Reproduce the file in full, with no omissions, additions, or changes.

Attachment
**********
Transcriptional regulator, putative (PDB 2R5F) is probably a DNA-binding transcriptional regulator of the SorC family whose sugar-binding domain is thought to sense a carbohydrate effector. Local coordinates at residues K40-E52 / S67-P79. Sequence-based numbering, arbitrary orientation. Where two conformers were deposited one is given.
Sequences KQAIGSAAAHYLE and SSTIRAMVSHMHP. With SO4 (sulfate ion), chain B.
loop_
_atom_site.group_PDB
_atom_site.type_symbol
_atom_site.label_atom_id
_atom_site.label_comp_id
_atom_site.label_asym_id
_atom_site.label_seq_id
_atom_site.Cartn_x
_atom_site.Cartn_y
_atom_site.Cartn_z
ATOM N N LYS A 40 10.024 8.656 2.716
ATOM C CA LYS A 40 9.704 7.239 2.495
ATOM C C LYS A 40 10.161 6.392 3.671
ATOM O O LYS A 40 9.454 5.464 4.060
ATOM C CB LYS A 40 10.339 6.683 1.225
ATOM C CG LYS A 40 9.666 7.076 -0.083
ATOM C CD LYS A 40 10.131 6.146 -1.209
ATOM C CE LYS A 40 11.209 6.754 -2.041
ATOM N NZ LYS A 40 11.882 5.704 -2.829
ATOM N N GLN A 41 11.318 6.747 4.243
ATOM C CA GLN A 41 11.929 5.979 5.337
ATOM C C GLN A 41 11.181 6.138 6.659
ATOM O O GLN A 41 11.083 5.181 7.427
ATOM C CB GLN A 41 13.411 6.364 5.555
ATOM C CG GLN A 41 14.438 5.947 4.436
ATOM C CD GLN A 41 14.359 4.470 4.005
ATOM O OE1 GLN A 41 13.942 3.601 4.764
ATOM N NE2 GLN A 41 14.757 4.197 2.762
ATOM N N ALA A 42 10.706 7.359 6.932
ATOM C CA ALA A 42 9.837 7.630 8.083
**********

Transcriptional regulator, putative (PDB 2R5F) is probably a DNA-binding transcriptional regulator of the SorC family whose sugar-binding domain is thought to sense a carbohydrate effector. Local coordinates at residues K40-E52 / S67-P79. Sequence-based numbering, arbitrary orientation. Where two conformers were deposited one is given.
Sequences KQAIGSAAAHYLE and SSTIRAMVSHMHP. With SO4 (sulfate ion), chain B.
loop_
_atom_site.group_PDB
_atom_site.type_symbol
_atom_site.label_atom_id
_atom_site.label_comp_id
_atom_site.label_asym_id
_atom_site.label_seq_id
_atom_site.Cartn_x
_atom_site.Cartn_y
_atom_site.Cartn_z
ATOM N N LYS A 40 10.024 8.656 2.716
ATOM C CA LYS A 40 9.704 7.239 2.495
ATOM C C LYS A 40 10.161 6.392 3.671
ATOM O O LYS A 40 9.454 5.464 4.060
ATOM C CB LYS A 40 10.339 6.683 1.225
ATOM C CG LYS A 40 9.666 7.076 -0.083
ATOM C CD LYS A 40 10.131 6.146 -1.209
ATOM C CE LYS A 40 11.209 6.754 -2.041
ATOM N NZ LYS A 40 11.882 5.704 -2.829
ATOM N N GLN A 41 11.318 6.747 4.243
ATOM C CA GLN A 41 11.929 5.979 5.337
ATOM C C GLN A 41 11.181 6.138 6.659
ATOM O O GLN A 41 11.083 5.181 7.427
ATOM C CB GLN A 41 13.411 6.364 5.555
ATOM C CG GLN A 41 14.438 5.947 4.436
ATOM C CD GLN A 41 14.359 4.470 4.005
ATOM O OE1 GLN A 41 13.942 3.601 4.764
ATOM N NE2 GLN A 41 14.757 4.197 2.762
ATOM N N ALA A 42 10.706 7.359 6.932
ATOM C CA ALA A 42 9.837 7.630 8.083